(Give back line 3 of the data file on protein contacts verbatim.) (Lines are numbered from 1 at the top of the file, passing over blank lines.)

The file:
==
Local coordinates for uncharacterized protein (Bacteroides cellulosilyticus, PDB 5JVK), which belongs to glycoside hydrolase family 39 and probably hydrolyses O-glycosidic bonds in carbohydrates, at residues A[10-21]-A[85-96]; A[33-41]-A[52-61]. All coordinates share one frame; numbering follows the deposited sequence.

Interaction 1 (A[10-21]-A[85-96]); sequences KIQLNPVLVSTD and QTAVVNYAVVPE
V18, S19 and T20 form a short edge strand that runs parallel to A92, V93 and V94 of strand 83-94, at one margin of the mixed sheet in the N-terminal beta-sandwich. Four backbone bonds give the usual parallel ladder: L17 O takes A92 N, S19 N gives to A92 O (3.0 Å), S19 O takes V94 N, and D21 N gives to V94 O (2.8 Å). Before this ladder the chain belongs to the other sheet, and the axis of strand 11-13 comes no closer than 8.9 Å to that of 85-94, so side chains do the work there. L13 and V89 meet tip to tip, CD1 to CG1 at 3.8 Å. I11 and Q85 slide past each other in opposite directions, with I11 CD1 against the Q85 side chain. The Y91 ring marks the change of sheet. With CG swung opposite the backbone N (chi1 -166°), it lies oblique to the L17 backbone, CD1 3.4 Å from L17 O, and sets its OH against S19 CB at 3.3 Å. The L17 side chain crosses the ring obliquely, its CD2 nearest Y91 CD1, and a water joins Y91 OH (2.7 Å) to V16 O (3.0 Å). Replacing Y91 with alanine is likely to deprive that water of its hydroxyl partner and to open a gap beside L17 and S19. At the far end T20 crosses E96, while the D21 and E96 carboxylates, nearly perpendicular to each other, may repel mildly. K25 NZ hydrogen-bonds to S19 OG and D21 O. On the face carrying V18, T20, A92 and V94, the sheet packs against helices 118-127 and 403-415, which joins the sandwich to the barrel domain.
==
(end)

V18, S19 and T20 form a short edge strand that runs parallel to A92, V93 and V94 of strand 83-94, at one margin of the mixed sheet in the N-terminal beta-sandwich. Four backbone bonds give the usual parallel ladder: L17 O takes A92 N, S19 N gives to A92 O (3.0 Å), S19 O takes V94 N, and D21 N gives to V94 O (2.8 Å). Before this ladder the chain belongs to the other sheet, and the axis of strand 11-13 comes no closer than 8.9 Å to that of 85-94, so side chains do the work there. L13 and V89 meet tip to tip, CD1 to CG1 at 3.8 Å. I11 and Q85 slide past each other in opposite directions, with I11 CD1 against the Q85 side chain. The Y91 ring marks the change of sheet. With CG swung opposite the backbone N (chi1 -166°), it lies oblique to the L17 backbone, CD1 3.4 Å from L17 O, and sets its OH against S19 CB at 3.3 Å. The L17 side chain crosses the ring obliquely, its CD2 nearest Y91 CD1, and a water joins Y91 OH (2.7 Å) to V16 O (3.0 Å). Replacing Y91 with alanine is likely to deprive that water of its hydroxyl partner and to open a gap beside L17 and S19. At the far end T20 crosses E96, while the D21 and E96 carboxylates, nearly perpendicular to each other, may repel mildly. K25 NZ hydrogen-bonds to S19 OG and D21 O. On the face carrying V18, T20, A92 and V94, the sheet packs against helices 118-127 and 403-415, which joins the sandwich to the barrel domain.